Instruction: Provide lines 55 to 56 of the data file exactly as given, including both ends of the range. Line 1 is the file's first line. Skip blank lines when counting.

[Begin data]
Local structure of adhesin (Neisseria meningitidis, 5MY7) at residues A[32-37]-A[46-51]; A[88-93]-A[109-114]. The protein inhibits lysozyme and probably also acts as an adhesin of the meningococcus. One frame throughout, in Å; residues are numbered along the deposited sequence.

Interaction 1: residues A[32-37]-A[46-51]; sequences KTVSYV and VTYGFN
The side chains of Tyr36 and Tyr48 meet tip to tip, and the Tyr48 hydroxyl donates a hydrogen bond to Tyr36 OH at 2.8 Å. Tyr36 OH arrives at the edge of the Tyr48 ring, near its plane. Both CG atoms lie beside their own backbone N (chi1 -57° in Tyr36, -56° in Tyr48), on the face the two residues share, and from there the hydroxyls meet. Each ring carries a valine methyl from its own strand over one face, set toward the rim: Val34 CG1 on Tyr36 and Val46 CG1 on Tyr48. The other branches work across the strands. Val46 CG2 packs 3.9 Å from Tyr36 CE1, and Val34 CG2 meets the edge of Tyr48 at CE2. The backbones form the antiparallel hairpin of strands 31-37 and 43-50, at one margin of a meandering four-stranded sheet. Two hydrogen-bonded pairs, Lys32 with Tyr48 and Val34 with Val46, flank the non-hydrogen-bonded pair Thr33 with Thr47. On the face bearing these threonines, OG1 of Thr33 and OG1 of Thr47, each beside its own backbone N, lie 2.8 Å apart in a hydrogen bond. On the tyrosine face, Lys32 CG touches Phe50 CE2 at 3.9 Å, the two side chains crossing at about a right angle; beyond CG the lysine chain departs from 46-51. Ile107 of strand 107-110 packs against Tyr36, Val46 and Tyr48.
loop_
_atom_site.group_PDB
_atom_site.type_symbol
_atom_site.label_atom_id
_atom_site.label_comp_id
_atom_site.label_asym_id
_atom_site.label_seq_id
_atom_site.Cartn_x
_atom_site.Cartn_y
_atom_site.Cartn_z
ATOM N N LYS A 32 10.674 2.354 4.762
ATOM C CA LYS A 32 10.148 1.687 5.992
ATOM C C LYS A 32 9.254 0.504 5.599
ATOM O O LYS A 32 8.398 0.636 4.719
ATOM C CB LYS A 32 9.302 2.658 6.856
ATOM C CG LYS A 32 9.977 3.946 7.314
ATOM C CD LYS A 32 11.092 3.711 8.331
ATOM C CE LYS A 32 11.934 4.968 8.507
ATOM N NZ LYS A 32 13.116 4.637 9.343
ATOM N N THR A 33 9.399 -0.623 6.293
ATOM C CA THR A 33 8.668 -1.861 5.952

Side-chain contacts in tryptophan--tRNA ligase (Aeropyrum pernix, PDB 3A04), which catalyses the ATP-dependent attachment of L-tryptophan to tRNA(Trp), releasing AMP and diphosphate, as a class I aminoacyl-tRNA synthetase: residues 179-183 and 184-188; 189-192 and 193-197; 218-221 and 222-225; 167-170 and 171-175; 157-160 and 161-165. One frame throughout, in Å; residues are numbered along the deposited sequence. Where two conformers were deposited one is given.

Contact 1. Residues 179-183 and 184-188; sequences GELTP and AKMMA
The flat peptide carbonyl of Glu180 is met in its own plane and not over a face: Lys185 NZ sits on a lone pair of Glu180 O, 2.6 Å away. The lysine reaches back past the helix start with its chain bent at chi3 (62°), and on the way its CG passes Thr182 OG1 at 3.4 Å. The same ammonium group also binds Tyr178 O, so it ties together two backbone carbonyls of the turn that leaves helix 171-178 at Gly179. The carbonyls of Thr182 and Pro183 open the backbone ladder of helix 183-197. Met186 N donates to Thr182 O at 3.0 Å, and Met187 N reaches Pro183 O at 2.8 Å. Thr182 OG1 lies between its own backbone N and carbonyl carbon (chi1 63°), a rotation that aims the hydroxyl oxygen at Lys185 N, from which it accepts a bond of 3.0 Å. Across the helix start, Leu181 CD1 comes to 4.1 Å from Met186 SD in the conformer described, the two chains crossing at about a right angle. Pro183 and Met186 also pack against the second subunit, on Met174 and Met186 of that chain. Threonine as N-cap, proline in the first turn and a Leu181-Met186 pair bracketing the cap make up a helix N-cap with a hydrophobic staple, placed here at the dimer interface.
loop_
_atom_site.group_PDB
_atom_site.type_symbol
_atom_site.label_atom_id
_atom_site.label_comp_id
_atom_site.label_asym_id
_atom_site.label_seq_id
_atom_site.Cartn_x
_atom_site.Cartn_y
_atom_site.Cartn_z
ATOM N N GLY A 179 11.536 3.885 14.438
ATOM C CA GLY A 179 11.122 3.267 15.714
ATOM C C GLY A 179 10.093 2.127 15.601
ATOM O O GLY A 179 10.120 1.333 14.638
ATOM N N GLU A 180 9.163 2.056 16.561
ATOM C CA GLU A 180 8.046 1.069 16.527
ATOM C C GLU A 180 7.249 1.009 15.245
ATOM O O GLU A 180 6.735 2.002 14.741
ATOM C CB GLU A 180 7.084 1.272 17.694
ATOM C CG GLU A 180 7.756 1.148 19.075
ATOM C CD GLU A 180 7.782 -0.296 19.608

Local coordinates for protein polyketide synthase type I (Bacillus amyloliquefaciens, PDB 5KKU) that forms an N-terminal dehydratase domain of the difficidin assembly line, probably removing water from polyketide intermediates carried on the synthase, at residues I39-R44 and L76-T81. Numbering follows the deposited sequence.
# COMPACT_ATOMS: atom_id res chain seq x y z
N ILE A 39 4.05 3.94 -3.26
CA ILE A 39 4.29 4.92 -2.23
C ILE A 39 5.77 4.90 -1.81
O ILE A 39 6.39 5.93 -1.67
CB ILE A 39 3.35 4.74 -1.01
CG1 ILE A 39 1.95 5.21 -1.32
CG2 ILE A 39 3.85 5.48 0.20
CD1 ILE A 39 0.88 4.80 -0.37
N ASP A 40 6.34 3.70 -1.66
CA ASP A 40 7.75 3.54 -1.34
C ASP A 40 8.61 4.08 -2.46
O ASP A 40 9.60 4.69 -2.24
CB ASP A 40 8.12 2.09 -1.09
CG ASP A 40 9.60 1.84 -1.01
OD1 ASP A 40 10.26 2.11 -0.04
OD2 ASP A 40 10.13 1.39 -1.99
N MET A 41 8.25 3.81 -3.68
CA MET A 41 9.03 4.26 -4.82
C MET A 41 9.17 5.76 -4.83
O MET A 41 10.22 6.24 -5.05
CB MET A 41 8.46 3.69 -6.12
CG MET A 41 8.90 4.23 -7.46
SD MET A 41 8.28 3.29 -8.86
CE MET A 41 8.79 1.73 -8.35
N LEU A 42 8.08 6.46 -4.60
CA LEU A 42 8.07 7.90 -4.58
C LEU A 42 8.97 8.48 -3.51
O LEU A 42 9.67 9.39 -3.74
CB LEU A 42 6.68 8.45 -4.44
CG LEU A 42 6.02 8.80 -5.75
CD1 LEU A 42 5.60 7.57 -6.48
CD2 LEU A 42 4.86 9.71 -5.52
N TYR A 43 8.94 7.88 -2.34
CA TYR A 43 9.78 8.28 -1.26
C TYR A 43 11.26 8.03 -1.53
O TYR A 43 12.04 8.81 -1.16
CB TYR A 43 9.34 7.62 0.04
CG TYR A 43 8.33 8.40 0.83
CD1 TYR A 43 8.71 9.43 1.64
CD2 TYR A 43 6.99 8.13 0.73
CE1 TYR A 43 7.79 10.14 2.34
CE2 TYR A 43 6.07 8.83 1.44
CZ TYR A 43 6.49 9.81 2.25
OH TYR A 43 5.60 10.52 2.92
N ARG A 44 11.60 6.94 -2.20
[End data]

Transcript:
CB ILE A 39 3.35 4.74 -1.01
CG1 ILE A 39 1.95 5.21 -1.32